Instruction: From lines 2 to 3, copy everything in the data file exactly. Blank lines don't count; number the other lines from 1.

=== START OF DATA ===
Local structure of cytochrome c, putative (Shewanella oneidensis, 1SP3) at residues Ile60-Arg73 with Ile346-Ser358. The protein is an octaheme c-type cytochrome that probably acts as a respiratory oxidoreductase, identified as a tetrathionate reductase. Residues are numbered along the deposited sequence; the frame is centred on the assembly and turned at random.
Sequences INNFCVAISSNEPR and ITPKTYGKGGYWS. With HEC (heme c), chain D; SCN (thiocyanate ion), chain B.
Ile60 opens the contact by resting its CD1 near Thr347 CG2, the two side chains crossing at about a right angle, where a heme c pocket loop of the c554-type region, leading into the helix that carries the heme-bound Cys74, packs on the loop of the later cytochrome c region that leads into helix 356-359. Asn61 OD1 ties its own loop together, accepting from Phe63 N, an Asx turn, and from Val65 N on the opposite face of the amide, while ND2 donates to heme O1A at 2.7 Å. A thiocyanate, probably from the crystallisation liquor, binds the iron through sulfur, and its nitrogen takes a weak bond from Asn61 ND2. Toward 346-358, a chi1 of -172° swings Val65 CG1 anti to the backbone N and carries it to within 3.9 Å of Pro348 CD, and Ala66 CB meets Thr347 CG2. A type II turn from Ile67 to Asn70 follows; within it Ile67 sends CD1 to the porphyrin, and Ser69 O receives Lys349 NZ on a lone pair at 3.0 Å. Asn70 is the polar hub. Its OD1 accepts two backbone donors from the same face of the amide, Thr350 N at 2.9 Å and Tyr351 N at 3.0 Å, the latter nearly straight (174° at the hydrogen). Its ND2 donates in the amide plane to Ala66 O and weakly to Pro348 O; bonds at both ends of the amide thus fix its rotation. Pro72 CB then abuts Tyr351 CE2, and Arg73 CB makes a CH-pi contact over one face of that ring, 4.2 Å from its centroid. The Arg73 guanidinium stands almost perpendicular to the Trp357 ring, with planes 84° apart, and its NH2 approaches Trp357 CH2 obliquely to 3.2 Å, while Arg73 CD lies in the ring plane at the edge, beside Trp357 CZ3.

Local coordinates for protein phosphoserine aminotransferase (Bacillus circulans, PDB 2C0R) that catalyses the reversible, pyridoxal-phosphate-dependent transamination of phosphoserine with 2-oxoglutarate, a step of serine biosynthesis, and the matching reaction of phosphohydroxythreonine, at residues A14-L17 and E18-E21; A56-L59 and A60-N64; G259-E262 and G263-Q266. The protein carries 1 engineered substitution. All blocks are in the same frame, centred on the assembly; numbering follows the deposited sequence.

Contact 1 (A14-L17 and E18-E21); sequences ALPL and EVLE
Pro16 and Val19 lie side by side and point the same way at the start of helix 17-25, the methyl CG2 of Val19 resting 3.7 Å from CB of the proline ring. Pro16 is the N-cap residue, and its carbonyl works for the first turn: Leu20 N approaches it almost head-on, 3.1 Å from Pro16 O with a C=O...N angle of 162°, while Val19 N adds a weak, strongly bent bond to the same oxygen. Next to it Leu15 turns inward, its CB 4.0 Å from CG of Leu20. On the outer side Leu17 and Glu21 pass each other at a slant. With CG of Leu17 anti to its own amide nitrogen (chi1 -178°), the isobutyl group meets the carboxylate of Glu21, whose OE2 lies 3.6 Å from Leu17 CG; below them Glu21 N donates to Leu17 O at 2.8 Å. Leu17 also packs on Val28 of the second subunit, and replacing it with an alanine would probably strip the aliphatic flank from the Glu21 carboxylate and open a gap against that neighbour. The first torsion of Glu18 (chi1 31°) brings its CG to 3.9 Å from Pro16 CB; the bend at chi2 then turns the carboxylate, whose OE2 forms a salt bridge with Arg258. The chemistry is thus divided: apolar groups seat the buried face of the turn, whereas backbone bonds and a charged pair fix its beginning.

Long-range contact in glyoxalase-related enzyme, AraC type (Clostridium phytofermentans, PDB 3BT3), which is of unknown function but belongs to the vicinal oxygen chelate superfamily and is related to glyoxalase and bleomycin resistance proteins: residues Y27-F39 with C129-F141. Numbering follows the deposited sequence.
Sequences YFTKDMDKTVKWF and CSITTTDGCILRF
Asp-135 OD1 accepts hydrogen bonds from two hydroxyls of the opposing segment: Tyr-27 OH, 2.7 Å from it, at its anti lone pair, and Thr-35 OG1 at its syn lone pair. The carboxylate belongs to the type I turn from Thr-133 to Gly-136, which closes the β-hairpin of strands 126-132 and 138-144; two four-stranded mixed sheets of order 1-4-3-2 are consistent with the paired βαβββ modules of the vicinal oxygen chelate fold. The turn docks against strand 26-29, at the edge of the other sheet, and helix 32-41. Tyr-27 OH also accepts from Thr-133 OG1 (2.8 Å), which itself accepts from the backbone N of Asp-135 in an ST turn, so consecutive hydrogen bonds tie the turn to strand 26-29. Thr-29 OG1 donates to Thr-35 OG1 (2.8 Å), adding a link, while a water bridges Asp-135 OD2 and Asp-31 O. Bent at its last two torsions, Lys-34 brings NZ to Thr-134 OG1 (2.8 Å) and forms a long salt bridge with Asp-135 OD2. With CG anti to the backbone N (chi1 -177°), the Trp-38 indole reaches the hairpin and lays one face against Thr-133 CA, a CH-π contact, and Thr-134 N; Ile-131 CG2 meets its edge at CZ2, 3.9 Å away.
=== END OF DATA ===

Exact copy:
Sequences INNFCVAISSNEPR and ITPKTYGKGGYWS. With HEC (heme c), chain D; SCN (thiocyanate ion), chain B.
Ile60 opens the contact by resting its CD1 near Thr347 CG2, the two side chains crossing at about a right angle, where a heme c pocket loop of the c554-type region, leading into the helix that carries the heme-bound Cys74, packs on the loop of the later cytochrome c region that leads into helix 356-359. Asn61 OD1 ties its own loop together, accepting from Phe63 N, an Asx turn, and from Val65 N on the opposite face of the amide, while ND2 donates to heme O1A at 2.7 Å. A thiocyanate, probably from the crystallisation liquor, binds the iron through sulfur, and its nitrogen takes a weak bond from Asn61 ND2. Toward 346-358, a chi1 of -172° swings Val65 CG1 anti to the backbone N and carries it to within 3.9 Å of Pro348 CD, and Ala66 CB meets Thr347 CG2. A type II turn from Ile67 to Asn70 follows; within it Ile67 sends CD1 to the porphyrin, and Ser69 O receives Lys349 NZ on a lone pair at 3.0 Å. Asn70 is the polar hub. Its OD1 accepts two backbone donors from the same face of the amide, Thr350 N at 2.9 Å and Tyr351 N at 3.0 Å, the latter nearly straight (174° at the hydrogen). Its ND2 donates in the amide plane to Ala66 O and weakly to Pro348 O; bonds at both ends of the amide thus fix its rotation. Pro72 CB then abuts Tyr351 CE2, and Arg73 CB makes a CH-pi contact over one face of that ring, 4.2 Å from its centroid. The Arg73 guanidinium stands almost perpendicular to the Trp357 ring, with planes 84° apart, and its NH2 approaches Trp357 CH2 obliquely to 3.2 Å, while Arg73 CD lies in the ring plane at the edge, beside Trp357 CZ3.